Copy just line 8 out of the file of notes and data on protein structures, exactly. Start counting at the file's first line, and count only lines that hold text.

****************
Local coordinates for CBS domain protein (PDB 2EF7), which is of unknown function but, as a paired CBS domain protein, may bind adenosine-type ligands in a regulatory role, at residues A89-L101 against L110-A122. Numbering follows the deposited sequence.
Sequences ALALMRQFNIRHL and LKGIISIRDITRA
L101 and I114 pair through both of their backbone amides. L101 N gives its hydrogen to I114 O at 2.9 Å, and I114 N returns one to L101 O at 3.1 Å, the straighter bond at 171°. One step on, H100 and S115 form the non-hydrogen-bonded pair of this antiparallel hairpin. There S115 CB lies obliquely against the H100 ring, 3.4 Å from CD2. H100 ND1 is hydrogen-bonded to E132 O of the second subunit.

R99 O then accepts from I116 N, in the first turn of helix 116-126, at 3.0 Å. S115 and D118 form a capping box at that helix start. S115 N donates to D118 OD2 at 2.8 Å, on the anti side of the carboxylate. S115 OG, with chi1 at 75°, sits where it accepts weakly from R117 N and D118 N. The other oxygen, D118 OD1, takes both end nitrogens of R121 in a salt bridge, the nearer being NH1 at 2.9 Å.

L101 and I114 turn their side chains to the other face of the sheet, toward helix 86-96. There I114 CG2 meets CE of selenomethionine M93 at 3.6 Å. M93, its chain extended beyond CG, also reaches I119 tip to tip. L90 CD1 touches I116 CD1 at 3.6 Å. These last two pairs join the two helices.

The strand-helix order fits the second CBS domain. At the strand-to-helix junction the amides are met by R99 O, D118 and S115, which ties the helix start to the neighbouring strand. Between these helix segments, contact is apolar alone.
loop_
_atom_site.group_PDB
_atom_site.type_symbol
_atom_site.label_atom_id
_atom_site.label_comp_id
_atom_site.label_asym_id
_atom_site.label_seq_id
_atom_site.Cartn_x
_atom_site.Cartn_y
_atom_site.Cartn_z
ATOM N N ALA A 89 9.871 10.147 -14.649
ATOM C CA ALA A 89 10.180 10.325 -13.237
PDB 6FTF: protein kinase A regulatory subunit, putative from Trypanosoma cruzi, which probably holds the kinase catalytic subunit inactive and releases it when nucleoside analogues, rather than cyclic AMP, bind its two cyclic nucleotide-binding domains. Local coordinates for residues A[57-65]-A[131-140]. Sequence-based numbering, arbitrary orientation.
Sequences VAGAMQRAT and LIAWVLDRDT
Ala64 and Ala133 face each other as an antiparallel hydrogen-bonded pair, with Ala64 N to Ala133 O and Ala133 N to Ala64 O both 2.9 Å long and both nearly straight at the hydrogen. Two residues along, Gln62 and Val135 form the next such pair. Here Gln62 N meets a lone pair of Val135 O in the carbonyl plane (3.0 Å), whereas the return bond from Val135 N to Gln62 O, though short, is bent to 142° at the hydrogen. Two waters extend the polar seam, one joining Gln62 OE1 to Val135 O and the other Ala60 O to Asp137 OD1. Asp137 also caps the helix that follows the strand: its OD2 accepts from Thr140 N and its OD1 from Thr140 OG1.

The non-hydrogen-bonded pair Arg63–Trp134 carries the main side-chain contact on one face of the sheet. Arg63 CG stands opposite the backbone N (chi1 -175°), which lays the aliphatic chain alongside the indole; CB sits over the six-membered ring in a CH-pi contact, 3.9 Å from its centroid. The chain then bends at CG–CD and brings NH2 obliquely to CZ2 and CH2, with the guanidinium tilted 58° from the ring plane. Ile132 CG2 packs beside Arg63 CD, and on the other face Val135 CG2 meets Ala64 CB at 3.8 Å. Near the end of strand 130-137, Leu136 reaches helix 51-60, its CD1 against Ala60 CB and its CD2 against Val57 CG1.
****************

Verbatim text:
_atom_site.group_PDB